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I'm thinking of doing an article about WWII Carbines. If carbine is defined as a shortened version of a rifle then compared to a Gewehr98 it would. I'd hate to write something and have everyone say "hey that's not a carbine!"
 

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Kar.98k = Karabiner 98 Kurz = English translation: Carbine 98 Short or Short Carbine Model of 1898. Curiously the Germans had the Gewehr 43 (G.43) and Karabine 43 (K.43) which were the same length, same weapon really, but it was first Gew. (rifle) and then Kar. (carbine). Of course, the G.33/40, the shortest of the German issue rifles, was G. = Gew. = Gewehr = rifle, not carbine. This was in keeping with the German military nomenclature for their foriegn used weapons, all of which were "Gew." (e.g. Gew.24(t), Gew.98/40, etc.).

In short (pun intended), the K98k was technically a carbine, particularly when compared to the Gew.98.
 

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I'm pretty sure the Germans considered a rifle a carbine when it had a turned down bolt and side mounted sling, like the Kar98a of WW1 vintage. They did in fact name the Karabiner98b because of the turned down bolt and side mount sling, although it was the same length at the Gew98. Those rascally Germans.
 

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I'm pretty sure the Germans considered a rifle a carbine when it had a turned down bolt and side mounted sling, like the Kar98a of WW1 vintage. They did in fact name the Karabiner98b because of the turned down bolt and side mount sling, although it was the same length at the Gew98. Those rascally Germans.[/QUOTE

It is what contemporary competent authority said what it is; don't look for logic beyond that.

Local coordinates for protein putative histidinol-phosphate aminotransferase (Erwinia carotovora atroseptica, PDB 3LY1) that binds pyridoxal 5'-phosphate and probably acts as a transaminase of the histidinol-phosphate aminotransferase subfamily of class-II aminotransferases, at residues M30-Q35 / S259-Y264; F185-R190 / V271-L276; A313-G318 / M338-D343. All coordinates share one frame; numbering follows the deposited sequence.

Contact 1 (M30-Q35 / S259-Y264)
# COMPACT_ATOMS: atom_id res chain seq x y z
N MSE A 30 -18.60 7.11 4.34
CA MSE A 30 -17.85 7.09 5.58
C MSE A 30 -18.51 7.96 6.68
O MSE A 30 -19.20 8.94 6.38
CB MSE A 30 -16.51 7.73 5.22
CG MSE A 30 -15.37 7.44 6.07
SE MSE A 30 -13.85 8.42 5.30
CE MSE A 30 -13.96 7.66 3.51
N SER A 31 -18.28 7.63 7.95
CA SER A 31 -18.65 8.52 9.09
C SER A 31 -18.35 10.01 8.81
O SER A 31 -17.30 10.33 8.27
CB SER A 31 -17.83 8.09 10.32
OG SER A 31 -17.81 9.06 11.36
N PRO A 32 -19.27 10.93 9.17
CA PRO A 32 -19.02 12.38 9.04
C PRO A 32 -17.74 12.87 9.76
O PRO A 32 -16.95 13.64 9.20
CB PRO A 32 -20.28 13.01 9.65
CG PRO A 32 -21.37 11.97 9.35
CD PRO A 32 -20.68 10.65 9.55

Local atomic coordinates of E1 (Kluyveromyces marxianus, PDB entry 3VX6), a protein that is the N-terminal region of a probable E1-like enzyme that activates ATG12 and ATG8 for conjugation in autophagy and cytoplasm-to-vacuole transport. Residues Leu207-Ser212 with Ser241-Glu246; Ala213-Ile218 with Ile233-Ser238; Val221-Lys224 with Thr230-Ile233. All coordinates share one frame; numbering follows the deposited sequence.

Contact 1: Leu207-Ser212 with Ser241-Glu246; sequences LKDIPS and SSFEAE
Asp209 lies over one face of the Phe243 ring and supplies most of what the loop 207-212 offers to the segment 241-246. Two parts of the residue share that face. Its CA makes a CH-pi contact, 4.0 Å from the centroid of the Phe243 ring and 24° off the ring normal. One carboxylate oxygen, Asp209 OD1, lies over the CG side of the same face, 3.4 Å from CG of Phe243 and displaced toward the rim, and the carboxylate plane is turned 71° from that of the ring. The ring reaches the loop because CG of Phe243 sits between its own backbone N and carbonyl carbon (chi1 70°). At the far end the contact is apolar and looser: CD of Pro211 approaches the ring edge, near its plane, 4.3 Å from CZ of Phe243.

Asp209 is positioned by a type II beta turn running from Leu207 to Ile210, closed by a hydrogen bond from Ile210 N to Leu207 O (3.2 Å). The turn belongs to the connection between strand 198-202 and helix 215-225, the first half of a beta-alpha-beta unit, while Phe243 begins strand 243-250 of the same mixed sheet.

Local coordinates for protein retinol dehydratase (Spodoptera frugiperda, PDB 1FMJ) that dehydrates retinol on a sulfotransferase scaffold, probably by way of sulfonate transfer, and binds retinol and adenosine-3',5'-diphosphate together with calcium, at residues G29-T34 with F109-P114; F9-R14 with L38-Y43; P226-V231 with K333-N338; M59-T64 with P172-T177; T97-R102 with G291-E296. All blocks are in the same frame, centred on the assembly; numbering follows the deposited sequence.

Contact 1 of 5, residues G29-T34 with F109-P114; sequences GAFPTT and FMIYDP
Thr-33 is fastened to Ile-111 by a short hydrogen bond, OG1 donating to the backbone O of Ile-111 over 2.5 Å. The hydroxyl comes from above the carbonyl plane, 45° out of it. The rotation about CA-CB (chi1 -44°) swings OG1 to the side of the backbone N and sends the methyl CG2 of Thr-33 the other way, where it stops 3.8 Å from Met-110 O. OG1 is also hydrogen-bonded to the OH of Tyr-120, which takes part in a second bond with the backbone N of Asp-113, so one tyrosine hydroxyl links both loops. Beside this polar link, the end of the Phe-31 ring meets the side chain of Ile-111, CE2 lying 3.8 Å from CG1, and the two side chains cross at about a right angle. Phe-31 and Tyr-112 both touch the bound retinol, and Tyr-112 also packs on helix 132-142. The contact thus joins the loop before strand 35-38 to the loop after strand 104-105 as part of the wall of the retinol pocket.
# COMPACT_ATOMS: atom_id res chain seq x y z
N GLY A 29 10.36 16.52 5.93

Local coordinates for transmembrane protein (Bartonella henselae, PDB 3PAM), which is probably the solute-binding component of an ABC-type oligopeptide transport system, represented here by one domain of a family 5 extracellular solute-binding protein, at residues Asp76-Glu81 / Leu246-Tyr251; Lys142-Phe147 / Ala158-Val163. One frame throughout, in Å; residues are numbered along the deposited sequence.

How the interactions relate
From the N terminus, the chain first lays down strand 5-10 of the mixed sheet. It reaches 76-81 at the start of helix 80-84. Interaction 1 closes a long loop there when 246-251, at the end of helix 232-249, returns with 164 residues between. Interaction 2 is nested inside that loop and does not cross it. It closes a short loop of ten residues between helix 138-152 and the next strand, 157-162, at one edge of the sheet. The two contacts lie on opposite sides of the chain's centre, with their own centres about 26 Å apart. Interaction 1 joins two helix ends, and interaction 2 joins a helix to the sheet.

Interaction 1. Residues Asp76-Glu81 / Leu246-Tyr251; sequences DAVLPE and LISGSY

BTW, the Kar 57 (needle gun) had a straight bolt and sling ring; the (Saxon) Kar 73 and the Prussian altered Chassepots (a.k.a. in some sources the "altered Chassepot" and /or "Prussian Kar 73") had bent bolts and belly swivels; the Werder Kar 69 didn't have a bolt at all and had a sling ring; the Kar 71 has a bent bolt and belly swivels.

For the purpose of your article establish your own criteria, specify it , and go from there.
 

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the k in k98 stands for carbine in german. karabiner--sry cant spell guys :). once again i havent read the other comments before posting this so im shure there is plenty of awsome info above. good luck on the article.
 

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Nomenclature aside, I would consider a 98K a short rifle rather than a true carbine. If you list a 98K as a carbine, you'll also have to list the Springfield 1903, Czech VZ24, FN 30, MAS36, and a host of other short rifles in your listing since they all have pretty much the same specs.
 

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somewhere in the article explain why you are calling it a carbine.... er, karabiner. "the Germans designated the shorter version of the 1898 as K98, or Karabiner98"
 

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So what mods were done to the Rifle 43 (G.43) to make it a Karabiner 43 (K.43)? :p

We aren't going to force our nomenclature and definitions on what was done in the 1940s. I think we just have to go with that they called it.
 

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I am not really sure if it is even worth arguing about. It is certainly shorter than a Gew98 but the same/similar length of other rifles.

Hambone's point of the differences in the G43 vs K43 is of course correct (there aren't any for those few here who do not know this)